However, the performance of the global equity markets suggests that investors are rather optimistic about the future, at least this is the popular interpretation. Despite rising COVID-19 infections and deaths and the Great Lockdown, despite the collapsing economy and skyrocketing unemployment, the S&P 500 Index has been rising since March 23, as the chart below shows. We know that the stock market is not the real economy and that stock markets are forward-looking and do not want to fight the Fed, but the disconnect is troubling. After all, Mr. Market is not always correct – for example, it overlooked the risk of Covid-19 pandemic.
Chart 2: S&P 500 Index (green line, left axis) and Dow Jones (red line, right axis) from January 2 to June 2, 2020
But the rising S&P 500 Index does not have indicate strong recovery on the horizon. This is because the rebound in the S&P 500 was driven by selected few companies, i.e., Microsoft, Apple, Amazon, Alphabet, and Facebook – the relative winners during the Great Lockdown that forced people to shift into the online world. Moreover, the behavior of cyclical commodities and bond yields suggest a rather weak recovery.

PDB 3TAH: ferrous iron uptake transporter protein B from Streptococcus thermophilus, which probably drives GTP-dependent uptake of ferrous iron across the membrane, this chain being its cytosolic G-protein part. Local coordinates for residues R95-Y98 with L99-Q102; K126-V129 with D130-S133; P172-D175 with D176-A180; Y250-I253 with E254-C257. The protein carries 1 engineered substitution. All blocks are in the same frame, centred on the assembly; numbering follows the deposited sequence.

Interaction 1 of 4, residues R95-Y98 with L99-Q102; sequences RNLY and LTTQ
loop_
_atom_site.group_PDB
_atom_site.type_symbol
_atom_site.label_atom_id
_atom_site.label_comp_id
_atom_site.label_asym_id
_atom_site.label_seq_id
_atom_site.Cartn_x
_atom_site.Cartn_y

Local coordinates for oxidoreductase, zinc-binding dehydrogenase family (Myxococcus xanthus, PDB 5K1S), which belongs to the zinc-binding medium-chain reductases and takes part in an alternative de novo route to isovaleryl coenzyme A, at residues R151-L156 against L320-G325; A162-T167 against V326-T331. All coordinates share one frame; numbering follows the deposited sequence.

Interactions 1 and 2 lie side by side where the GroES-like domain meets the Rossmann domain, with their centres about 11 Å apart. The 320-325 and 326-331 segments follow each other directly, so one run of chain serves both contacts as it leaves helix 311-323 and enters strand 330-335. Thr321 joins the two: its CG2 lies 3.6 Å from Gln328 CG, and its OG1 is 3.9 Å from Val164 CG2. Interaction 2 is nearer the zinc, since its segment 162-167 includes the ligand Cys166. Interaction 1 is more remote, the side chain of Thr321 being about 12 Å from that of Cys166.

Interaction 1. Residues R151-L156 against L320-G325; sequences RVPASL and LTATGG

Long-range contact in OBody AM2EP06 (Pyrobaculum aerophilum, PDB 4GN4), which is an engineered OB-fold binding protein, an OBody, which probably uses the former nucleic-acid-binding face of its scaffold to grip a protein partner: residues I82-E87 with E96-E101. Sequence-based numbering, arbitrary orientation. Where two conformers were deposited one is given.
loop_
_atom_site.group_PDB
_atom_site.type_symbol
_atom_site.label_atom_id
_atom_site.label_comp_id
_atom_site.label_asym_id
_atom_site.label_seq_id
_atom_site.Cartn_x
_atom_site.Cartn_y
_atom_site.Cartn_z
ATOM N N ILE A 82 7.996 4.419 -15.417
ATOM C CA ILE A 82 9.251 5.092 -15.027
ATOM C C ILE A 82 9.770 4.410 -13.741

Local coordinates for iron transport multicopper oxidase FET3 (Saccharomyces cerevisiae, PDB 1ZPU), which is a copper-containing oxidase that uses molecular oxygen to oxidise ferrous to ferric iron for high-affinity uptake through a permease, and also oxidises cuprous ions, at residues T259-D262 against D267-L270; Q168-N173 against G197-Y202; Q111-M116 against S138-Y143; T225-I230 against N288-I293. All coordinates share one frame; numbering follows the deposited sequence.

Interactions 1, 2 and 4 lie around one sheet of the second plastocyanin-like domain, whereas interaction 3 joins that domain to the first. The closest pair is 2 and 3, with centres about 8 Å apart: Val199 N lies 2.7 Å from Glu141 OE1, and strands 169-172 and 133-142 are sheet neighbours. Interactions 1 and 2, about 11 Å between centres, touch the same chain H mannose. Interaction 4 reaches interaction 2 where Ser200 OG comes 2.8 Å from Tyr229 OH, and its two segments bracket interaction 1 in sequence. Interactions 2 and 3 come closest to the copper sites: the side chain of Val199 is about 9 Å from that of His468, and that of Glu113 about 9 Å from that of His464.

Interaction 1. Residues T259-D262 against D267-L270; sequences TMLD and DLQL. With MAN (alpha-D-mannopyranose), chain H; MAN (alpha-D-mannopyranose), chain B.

What does it mean? Well, the fundamental outlook does not bode well for equity markets. Given the expected decline in the GDP, the earnings per share for companies listed on the S&P 500 will likely fall by 10-20 percent versus expectations from the beginning of 2020. So, the stock market capitalization from the end of May of about 3,000 implies the P/E is higher than before the pandemic! Maybe we should believe more in the collective wisdom of the crowds, but today's equity valuations appear to be at odds with the fundamental reality. The selected few companies will not drive the broad market forever.
We do not say that the stock market crash is imminent, but rather that at least a correction might happen, which could be positive for the gold prices, although the initial downward move could pull the yellow metal down. In other words, investing in the stock market seems to be risky right now given that the V-shaped recovery is unlikely and given elevated equity valuations, so adding gold, which is a good portfolio's diversifier, to the portfolio might be a smart move.
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Arkadiusz Sieron, PhD
Sunshine Profits – Effective Investments Through Diligence and Care
Disclaimer: Please note that the aim of the above analysis is to discuss the likely long-term impact of the featured phenomenon on the price of gold and this analysis does not indicate (nor does it aim to do so) whether gold is likely to move higher or lower in the short- or medium term. In order to determine the latter, many additional factors need to be considered (i.e. sentiment, chart patterns, cycles, indicators, ratios, self-similar patterns and more) and we are taking them into account (and discussing the short- and medium-term outlook) in our Trading Alerts.
(The opinions expressed in this article do not reflect the position of CapitalWatch or its journalists. The analyst has no business relationship with any company whose stock is mentioned in this article. Information provided is for educational purposes only and does not constitute financial, legal, or investment advice. )